Vaughan Tanner on micro-incision cataract surgery with multifocal lenses

(mellow music) – Cataract is still the commonest cause of blindness worldwide,
fortunately not in the UK or in most of the Western
world where cataract surgery has gone through enormous advances in the last 15 to 20
years, allowing us now to remove cataracts safely from
the vast majority of people. Most cataract surgery is carried out when patients notice visual problems, usually blur but also glare,
halos off headlights at night, and sometimes difficulty with
glasses and contact lenses such that the visual
quality really is very poor and is only really correctable by addressing the lens within the eye rather than correction outside the eye. Many people ask about anaesthetic. Majority of cases are now carried out under a local anaesthetic, majority of those under anaesthetic drops, so-called topical anaesthetic,
which allows the patient to have a very quick rapid recovery usually with a white eye and no injections or cuts on the surface. Topical anaesthetic isn’t
suitable for everyone and if patients are particularly nervous or really unable to lie
still during the procedure, then they can have the option of an injection around the eye, a so-called sub-Tenon’s anaesthetic, or a general anaesthetic if
patients really are nervous and want to have a bit more relaxation during that procedure. Surgery itself is carried out through the clear part
of the eye, the cornea, making some very small incisions, again, usually bloodless,
so no need for suturing. Modern technology allows us to bring the incision size down
to around two millimetres. And that just allows us to
not only take the cataract out but also to insert a new
replacement lens within the eye. A lot of research and development has gone into intraocular lenses over the last five to 10 years and we’re now able in about 95% of people to accurately not only
remove their cataracts safely but also get them out
of distance spectacles post-operatively, which is
often very much appreciated. Technology has now moved
on and in those patients with astigmatism, we can now also make additional cuts on
the surface of the eye or introduce what is called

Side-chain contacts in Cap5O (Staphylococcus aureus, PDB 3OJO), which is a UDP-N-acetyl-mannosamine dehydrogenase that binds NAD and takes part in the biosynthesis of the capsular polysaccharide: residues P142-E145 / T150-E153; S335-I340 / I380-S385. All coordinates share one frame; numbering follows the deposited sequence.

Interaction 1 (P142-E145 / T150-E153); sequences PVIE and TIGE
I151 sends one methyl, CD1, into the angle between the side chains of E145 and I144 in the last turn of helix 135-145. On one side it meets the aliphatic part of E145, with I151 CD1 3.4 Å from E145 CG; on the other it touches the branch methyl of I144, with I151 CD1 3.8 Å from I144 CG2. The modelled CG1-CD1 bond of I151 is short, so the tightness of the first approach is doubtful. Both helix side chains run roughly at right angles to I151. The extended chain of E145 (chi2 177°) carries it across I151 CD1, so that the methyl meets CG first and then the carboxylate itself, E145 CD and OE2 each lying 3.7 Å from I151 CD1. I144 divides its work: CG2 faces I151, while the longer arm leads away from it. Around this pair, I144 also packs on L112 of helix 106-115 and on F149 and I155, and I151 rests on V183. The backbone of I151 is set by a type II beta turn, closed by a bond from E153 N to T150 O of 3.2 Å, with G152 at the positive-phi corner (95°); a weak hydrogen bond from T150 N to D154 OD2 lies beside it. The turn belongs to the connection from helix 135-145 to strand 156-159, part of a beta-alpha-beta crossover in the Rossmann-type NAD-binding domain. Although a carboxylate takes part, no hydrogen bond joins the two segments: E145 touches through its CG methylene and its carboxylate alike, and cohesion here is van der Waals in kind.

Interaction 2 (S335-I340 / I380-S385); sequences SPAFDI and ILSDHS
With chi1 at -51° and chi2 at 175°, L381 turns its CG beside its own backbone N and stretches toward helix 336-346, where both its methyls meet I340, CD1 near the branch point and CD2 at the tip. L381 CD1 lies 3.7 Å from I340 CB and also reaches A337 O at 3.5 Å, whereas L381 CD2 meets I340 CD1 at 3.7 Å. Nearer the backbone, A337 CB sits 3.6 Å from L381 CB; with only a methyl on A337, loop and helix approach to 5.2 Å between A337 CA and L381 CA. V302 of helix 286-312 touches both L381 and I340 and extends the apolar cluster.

a toric intraocular lens, and this has additional
power within the lens, allowing us to correct for
distance glasses again, not only for those patients who are short-sighted or long-sighted but also allowing us to
correct for their astigmatism. These multifocal lenses
come in various styles and aim to reduce either
intermediate glasses use for computers and dashboards, near glasses use for small print, or a combination of all three, being distance, intermediate, and near. The more we try and achieve
with the intraocular lens the greater compromise
there is on optical quality. Of course everyone’s slightly different and we need to have an in-depth
discussion with each patient regards exactly the type of
lens that they may require. Okay, so here we have a model eye. Front of the eye is the cornea, the clear area through
which the patient sees, and of course through
which the surgeon sees to do the procedure. If we look inside the
eye you will see the lens sitting behind the
iris, behind the cornea. It is of course the lens which becomes cataractous
in old age, usually. And this is where we have
to address our surgery and where the artificial implant will sit once the natural lens is taken out. Clear corneal incisions are made just in front of the white of the eye. Pupil is widely dilated,
allowing surgical access. Patient of course lies on their back in the operating theatre, allowing me to look down into the eye
to carry out the procedure. Usually we use ultrasound
power to break up the lens. This is still generally considered the gold standard for cataract removal rather than laser surgery, although both are now
increasingly being used. Having removed the lens
from inside the eye by emulsifying it out through
a two-millimeter incision on the eye, we then inject a lens which unfolds behind the iris and sits inside the
remaining capsular bag here. This of course allows
focusing of light rays coming through the cornea,
through the artificial lens, and onto the retina at
the back of the eye. Majority of patients have a very quick pain-free recovery and are able to return to normal
activities including driving usually within about a week of surgery. (mellow music)

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